wait, what? why is it not a scale?


Harmonic minor is a convention within minor tonality in which the seventh degree is raised when it is expected to lead to the tonic. It was never distinct from "minor", it was just a way to allow for a proper resolution. Only in a few small circles is it actually treated as a scale, and even then it's almost always better described as the minor scale with a major seventh thrown in.
Someones knowledge of guitar companies spelling determines what amps you can own. Really smart people can own things like Framus because they sound like they might be spelled with a "y" but they aren't.
#11
Quote by Archeo Avis
Harmonic minor is a convention within minor tonality in which the seventh degree is raised when it is expected to lead to the tonic. It was never distinct from "minor", it was just a way to allow for a proper resolution. Only in a few small circles is it actually treated as a scale, and even then it's almost always better described as the minor scale with a major seventh thrown in.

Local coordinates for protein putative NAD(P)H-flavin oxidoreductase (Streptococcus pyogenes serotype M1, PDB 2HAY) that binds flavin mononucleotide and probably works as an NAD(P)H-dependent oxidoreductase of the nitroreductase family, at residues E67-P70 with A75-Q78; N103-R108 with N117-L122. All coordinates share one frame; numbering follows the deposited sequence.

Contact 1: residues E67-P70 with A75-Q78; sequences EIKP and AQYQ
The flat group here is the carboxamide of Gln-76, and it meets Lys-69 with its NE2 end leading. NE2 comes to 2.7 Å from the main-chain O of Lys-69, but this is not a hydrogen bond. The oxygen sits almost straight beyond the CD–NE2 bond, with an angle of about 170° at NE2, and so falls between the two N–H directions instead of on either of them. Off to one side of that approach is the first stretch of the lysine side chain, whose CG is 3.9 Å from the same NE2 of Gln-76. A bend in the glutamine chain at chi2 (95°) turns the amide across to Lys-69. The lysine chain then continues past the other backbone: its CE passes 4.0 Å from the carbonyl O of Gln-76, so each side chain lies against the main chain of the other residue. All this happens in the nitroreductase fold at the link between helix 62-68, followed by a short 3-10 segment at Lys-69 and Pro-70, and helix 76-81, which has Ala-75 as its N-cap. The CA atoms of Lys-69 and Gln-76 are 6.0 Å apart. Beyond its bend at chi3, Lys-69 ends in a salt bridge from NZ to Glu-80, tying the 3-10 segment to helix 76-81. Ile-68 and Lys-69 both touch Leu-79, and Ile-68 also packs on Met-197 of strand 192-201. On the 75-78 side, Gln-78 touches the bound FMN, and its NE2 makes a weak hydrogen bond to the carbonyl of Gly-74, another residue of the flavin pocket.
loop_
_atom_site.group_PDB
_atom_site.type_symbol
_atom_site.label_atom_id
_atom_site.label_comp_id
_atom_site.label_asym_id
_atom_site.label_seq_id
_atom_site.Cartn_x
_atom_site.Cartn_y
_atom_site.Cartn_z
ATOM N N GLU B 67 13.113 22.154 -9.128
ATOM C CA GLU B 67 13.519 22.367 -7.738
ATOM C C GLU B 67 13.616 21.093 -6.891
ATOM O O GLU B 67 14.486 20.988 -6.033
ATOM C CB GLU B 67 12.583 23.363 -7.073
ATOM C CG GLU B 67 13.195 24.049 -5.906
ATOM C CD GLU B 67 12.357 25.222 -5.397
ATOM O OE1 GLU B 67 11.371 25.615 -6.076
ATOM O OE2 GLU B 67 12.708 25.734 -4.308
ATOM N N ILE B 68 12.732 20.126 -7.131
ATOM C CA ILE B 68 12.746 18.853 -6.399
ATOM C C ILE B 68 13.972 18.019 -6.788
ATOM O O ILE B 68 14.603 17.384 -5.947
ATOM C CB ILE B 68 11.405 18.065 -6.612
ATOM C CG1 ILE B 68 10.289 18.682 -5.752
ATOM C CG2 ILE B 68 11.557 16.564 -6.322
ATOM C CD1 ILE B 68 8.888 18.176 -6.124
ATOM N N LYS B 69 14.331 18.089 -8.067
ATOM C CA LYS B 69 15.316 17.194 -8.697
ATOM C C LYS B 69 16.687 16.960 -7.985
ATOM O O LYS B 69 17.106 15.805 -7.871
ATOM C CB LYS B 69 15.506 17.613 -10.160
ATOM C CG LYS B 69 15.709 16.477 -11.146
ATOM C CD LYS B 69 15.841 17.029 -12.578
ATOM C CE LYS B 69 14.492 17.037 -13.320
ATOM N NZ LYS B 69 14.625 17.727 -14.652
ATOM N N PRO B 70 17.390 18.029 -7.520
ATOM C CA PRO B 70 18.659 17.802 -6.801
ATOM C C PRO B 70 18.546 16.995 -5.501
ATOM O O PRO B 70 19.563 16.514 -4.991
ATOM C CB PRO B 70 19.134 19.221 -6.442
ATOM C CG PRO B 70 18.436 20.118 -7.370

interesting. i guess that makes sense. but ive always read it as an actual scale. every time i see it in a book its usually seems to be treated as its own thing. although they do describe it as the natural minor with the 7th degree raised.
#12
Quote by Archeo Avis
Harmonic minor is a convention within minor tonality in which the seventh degree is raised when it is expected to lead to the tonic. It was never distinct from "minor", it was just a way to allow for a proper resolution. Only in a few small circles is it actually treated as a scale, and even then it's almost always better described as the minor scale with a major seventh thrown in.



Holy ****, that actually explains a lot.
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#13
Quote by Archeo Avis
Side note: Harmonic minor (ignoring the fact that it's not really a scale, but a convention) has a major seventh, not an augmented seventh (which would be enharmonic to an octave).
I just heard Allan Holdsworth describe the seventh in a harmonic minor scale as an augmented seventh. You must be wrong!